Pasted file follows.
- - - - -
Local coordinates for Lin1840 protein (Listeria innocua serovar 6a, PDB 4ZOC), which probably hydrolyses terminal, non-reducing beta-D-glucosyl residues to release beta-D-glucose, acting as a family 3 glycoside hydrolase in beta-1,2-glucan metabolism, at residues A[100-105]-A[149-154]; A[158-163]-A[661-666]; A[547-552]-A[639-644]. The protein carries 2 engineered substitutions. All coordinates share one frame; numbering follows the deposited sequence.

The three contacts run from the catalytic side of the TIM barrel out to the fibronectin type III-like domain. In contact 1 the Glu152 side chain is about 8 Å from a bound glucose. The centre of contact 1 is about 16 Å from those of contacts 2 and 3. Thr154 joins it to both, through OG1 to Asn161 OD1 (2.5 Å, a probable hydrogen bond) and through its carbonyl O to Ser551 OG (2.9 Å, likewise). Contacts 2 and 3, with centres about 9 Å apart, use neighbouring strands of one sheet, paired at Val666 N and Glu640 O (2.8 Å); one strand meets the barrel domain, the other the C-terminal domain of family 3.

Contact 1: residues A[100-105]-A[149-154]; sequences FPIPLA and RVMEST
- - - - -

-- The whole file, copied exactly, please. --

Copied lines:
Local coordinates for Lin1840 protein (Listeria innocua serovar 6a, PDB 4ZOC), which probably hydrolyses terminal, non-reducing beta-D-glucosyl residues to release beta-D-glucose, acting as a family 3 glycoside hydrolase in beta-1,2-glucan metabolism, at residues A[100-105]-A[149-154]; A[158-163]-A[661-666]; A[547-552]-A[639-644]. The protein carries 2 engineered substitutions. All coordinates share one frame; numbering follows the deposited sequence.

The three contacts run from the catalytic side of the TIM barrel out to the fibronectin type III-like domain. In contact 1 the Glu152 side chain is about 8 Å from a bound glucose. The centre of contact 1 is about 16 Å from those of contacts 2 and 3. Thr154 joins it to both, through OG1 to Asn161 OD1 (2.5 Å, a probable hydrogen bond) and through its carbonyl O to Ser551 OG (2.9 Å, likewise). Contacts 2 and 3, with centres about 9 Å apart, use neighbouring strands of one sheet, paired at Val666 N and Glu640 O (2.8 Å); one strand meets the barrel domain, the other the C-terminal domain of family 3.

Contact 1: residues A[100-105]-A[149-154]; sequences FPIPLA and RVMEST